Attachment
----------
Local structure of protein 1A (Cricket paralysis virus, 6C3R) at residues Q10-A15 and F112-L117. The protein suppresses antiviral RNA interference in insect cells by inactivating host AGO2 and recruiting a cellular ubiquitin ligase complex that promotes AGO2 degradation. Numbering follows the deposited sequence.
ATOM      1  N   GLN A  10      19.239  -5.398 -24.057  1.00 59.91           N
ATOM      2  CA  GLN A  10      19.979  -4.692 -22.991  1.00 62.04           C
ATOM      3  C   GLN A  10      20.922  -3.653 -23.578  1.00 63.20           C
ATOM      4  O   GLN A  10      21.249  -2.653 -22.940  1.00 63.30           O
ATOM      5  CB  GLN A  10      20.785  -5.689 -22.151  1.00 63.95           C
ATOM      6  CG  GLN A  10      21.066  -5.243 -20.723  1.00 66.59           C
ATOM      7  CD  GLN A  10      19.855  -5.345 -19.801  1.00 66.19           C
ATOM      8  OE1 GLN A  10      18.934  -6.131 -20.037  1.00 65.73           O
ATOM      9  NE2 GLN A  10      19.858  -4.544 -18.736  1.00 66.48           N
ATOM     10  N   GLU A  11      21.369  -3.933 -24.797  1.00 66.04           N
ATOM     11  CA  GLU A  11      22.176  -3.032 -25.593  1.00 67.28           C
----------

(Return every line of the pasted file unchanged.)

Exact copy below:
Local structure of protein 1A (Cricket paralysis virus, 6C3R) at residues Q10-A15 and F112-L117. The protein suppresses antiviral RNA interference in insect cells by inactivating host AGO2 and recruiting a cellular ubiquitin ligase complex that promotes AGO2 degradation. Numbering follows the deposited sequence.
ATOM      1  N   GLN A  10      19.239  -5.398 -24.057  1.00 59.91           N
ATOM      2  CA  GLN A  10      19.979  -4.692 -22.991  1.00 62.04           C
ATOM      3  C   GLN A  10      20.922  -3.653 -23.578  1.00 63.20           C
ATOM      4  O   GLN A  10      21.249  -2.653 -22.940  1.00 63.30           O
ATOM      5  CB  GLN A  10      20.785  -5.689 -22.151  1.00 63.95           C
ATOM      6  CG  GLN A  10      21.066  -5.243 -20.723  1.00 66.59           C
ATOM      7  CD  GLN A  10      19.855  -5.345 -19.801  1.00 66.19           C
ATOM      8  OE1 GLN A  10      18.934  -6.131 -20.037  1.00 65.73           O
ATOM      9  NE2 GLN A  10      19.858  -4.544 -18.736  1.00 66.48           N
ATOM     10  N   GLU A  11      21.369  -3.933 -24.797  1.00 66.04           N
ATOM     11  CA  GLU A  11      22.176  -3.032 -25.593  1.00 67.28           C